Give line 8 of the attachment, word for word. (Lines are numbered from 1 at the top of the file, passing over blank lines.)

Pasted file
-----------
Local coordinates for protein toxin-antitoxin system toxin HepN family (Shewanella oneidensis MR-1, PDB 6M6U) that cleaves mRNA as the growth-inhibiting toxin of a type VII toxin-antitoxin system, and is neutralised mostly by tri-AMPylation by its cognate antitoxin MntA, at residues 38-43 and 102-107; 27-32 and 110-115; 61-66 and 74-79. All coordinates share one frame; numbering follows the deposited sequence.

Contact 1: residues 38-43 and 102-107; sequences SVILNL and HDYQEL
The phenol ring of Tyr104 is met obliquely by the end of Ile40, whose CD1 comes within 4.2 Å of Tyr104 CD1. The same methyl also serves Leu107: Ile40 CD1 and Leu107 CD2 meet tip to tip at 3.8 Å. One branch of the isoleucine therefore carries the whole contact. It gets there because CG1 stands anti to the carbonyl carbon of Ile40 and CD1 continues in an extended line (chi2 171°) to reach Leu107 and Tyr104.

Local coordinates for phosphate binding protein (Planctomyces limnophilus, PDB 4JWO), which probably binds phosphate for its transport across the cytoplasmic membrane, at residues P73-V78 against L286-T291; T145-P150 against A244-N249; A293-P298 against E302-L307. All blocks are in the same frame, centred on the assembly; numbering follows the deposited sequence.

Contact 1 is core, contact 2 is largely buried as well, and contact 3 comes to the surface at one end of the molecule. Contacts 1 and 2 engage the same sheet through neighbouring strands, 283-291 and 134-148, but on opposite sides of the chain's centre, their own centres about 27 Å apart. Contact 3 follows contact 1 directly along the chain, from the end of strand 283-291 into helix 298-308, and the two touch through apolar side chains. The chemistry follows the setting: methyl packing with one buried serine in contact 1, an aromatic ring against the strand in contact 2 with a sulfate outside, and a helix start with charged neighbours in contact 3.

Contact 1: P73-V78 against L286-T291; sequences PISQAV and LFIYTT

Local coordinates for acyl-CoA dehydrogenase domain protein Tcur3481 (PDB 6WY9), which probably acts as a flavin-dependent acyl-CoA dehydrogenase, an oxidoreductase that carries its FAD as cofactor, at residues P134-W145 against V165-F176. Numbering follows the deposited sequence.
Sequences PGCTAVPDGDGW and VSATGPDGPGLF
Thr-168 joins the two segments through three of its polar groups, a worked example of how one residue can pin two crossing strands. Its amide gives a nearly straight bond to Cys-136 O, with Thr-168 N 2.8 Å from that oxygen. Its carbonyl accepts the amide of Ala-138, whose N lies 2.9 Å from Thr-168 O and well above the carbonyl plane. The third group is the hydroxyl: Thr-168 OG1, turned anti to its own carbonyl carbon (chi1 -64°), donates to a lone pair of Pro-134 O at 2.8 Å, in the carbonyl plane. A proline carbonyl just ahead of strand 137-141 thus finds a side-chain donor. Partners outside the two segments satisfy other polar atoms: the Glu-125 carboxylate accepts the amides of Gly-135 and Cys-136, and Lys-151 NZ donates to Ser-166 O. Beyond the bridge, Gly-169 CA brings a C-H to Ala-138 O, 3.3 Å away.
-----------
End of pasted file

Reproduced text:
Sequences PGCTAVPDGDGW and VSATGPDGPGLF